In 1967, Brock became the first player to hit 20 homers and steal 50 bases in a single season. He hit better than .300 eight times as a Cardinal, including a .304 average his final season -- he played 120 games, stole 21 bases and reached 3,000 hits at age 40. Brock led the Majors in runs scored twice, and in '67, he also led the Majors in doubles (46) and triples (14). He finished in the top 10 of NL MVP Award voting five times, including a runner-up finish in '74. He was at his best in the postseason, hitting .391 -- second only to Pepper Martin (.418) in franchise history -- with 34 hits in 21 World Series games. He also stole a record 14 bases in three World Series.

2) , 1932-40, 1947-48
Key fact: Won the Triple Crown in 1937, something no other NL player has done since

Despite not having his number retired by the team, “Ducky” Medwick is one of the greatest Cardinals ever. He was inducted into the Hall of Fame in 1968 after a 17-year career and 11 years with St. Louis. He won the Triple Crown -- the second Cardinal to do so after Rogers Hornsby won it twice -- and NL MVP Award in '37, hitting .374 with 31 homers and 154 RBIs, and he was an All-Star in seven consecutive seasons.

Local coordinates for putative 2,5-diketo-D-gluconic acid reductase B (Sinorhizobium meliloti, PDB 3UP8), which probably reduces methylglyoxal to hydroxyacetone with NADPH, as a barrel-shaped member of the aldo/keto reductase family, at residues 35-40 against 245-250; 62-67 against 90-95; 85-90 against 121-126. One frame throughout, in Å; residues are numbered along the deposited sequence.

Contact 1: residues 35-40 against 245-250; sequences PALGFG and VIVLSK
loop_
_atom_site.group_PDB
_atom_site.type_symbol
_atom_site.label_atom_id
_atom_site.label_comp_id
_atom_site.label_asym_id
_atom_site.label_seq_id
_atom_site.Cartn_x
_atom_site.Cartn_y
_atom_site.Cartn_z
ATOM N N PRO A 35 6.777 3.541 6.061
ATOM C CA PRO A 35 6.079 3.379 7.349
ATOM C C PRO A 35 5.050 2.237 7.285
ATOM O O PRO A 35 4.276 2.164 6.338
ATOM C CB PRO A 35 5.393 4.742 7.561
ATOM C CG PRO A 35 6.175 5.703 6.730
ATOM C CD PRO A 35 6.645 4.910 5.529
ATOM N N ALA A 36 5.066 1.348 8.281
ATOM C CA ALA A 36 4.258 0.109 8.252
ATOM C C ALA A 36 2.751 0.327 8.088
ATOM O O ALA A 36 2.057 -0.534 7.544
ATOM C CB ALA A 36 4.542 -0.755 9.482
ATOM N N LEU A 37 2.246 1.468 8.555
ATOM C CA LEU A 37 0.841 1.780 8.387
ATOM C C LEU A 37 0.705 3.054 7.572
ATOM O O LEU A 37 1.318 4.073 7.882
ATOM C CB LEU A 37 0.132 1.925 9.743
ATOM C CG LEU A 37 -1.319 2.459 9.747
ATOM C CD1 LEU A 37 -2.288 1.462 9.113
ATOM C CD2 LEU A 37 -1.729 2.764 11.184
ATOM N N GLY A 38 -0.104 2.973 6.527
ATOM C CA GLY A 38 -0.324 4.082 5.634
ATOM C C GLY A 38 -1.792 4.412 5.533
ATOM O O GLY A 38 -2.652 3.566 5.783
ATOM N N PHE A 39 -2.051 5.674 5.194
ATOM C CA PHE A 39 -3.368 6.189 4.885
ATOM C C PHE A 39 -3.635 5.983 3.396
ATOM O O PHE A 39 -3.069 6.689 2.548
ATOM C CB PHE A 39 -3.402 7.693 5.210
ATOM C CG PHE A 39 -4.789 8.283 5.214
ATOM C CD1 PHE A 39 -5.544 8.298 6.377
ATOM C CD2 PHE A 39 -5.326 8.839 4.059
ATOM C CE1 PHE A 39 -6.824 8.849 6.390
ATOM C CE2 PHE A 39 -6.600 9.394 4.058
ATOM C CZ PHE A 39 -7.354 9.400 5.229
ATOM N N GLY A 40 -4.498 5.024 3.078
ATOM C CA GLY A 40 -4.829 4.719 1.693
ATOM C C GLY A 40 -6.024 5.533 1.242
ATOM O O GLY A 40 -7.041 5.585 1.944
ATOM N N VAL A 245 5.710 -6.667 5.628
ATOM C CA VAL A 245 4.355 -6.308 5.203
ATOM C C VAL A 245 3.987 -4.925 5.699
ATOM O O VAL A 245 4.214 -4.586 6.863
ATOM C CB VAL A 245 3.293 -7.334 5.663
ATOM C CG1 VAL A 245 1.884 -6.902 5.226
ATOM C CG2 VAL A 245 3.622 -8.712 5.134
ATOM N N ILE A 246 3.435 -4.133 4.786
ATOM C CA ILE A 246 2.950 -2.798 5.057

From his debut in 1932 to when he was traded to Brooklyn in '40, Medwick averaged .333 with a .544 slugging percentage and a .915 OPS. His run from 1935-37 was incredible, when he hit .359/.396/.598 with a .994 OPS and 166 doubles, 72 homers and 418 RBIs. In 11 seasons with the Cards, Medwick accumulated 39.8 bWAR.

Medwick was a key part of a championship team, too. As a 22-year-old in the 1934 World Series, he went 11-for-29 with a homer and five RBIs against Detroit. A memorable figure of the Gashouse Gang, he had to be removed in Game 7 of the World Series after a hard slide into third base caused Tigers fans to throw garbage at him upon his return to left field.

Medwick wasn’t the same player when he returned to the Cards as a 35-year-old in 1947, but even with those final two seasons, his .335 average as a Cardinal ranks third all-time in franchise history (minimum 2,500 at-bats) behind Hornsby (.359) and Johnny Mize (.336), and Medwick’s 923 RBIs rank seventh. He also ranks fourth in doubles (377).

3) , 2009-16
Key fact: Tied for second in franchise history with Ray Lankford with 102 game-winning RBIs

A key piece of the Cardinals’ success in the 2010s, Holliday hit .293/.380/.494 in 982 games with the Cardinals. He accumulated 23.1 bWAR in 7 1/2 seasons with St. Louis, made four All-Star teams, received MVP votes in four different seasons and won a Silver Slugger Award in 2010. He anchored four division titles, two NL pennants and the 2011 World Series -- he hit .435 in the NL Championship Series that October against Milwaukee, with one homer and five RBIs.